By LISA W. FODERARO
Published: January 7, 2013
It has been abandoned for five decades, a railway relic that once served Queens passengers on the old Rockaway Beach branch of the Long Island Rail Road. For all those years, no one paid much notice to the ghostly tracks, long overgrown with trees and vines, as they ran silently behind tidy houses in Rego Park, dipped through ravines in Forest Park and hovered above big-box stores in Glendale.
That is, until the High Line expanded the possibilities of a public park.
Now, the three-and-a-half-mile stretch of rusty train track in central Queens is being reconceived as the “QueensWay,” a would-be linear park for walkers and bicyclists in an area desperate for more parkland and, with the potential for art installations, performances and adjacent restaurants, a draw for tourists interested in sampling the famously diverse borough.
…Last month, Gov. Andrew M. Cuomo, a native of Queens, awarded the trust a $467,000 environmental protection grant through the state’s Office of Parks, Recreation and Historic Preservation. The grant will help pay for a community planning survey and a feasibility study that will include environmental, engineering and financial assessments of the project, including consideration of the condition of the railway’s trestles, bridges and embankment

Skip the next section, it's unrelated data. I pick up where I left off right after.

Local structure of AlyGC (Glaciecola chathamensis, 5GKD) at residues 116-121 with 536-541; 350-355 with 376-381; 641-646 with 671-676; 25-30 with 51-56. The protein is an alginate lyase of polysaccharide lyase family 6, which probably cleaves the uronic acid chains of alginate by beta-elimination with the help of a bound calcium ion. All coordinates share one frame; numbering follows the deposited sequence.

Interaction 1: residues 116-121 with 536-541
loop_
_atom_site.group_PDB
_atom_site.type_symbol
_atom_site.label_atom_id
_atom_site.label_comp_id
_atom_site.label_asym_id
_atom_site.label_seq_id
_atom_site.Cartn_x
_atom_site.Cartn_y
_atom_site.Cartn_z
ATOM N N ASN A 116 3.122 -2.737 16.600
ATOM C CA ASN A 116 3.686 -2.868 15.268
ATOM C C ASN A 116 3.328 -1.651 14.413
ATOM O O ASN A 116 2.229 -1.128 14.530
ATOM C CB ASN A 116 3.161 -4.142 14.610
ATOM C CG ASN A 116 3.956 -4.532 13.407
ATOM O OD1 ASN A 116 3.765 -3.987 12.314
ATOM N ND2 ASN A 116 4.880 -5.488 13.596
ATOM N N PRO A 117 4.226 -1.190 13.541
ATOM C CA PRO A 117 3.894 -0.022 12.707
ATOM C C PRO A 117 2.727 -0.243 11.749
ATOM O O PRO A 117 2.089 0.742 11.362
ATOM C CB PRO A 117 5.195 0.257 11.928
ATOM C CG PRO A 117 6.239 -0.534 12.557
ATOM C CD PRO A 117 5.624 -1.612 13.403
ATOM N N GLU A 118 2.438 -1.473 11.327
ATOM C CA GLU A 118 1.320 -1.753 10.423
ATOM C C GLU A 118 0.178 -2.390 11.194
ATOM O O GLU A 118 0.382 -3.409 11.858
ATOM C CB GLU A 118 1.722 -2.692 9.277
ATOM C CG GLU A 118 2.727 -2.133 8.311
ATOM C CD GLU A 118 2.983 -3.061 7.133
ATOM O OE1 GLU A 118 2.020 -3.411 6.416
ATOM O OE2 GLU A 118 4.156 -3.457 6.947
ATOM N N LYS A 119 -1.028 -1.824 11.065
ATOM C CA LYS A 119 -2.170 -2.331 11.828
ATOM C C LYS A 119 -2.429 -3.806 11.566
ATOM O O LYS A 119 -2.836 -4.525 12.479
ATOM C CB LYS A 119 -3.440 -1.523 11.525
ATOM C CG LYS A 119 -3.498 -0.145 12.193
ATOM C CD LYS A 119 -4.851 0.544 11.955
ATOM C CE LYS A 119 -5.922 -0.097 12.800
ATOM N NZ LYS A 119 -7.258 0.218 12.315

…But bringing the park to fruition will not be easy. The modest neighborhoods and light industrial areas through which the abandoned rail line passes cannot provide the tens of millions of dollars that were raised privately by Friends of the High Line, the nonprofit group managing the construction and maintenance of the elevated park on Manhattan’s West Side.
Nor is everyone on the same page about the Queens railway’s destiny; at least one elected official has called for a simultaneous study of reviving the rail line to provide better train service to the increasingly popular Rockaway beaches, damaged as they might be in the short term by Hurricane Sandy. (Mr. Benepe, who is well schooled in community opposition, imagined the potential horror of nearby homeowners at the prospect of the train line’s rumbling to life again.)
Still, the trust has already raised tens of thousands of dollars for the project, in addition to the state grant, and it has broad experience in fostering linear parks, having worked on four dozen such parks, mostly on ground level, around the country. The trust is currently the project manager of Bloomingdale Trail in Chicago, a 2.7-mile former elevated railway that is being converted to a park, in the mold of the High Line.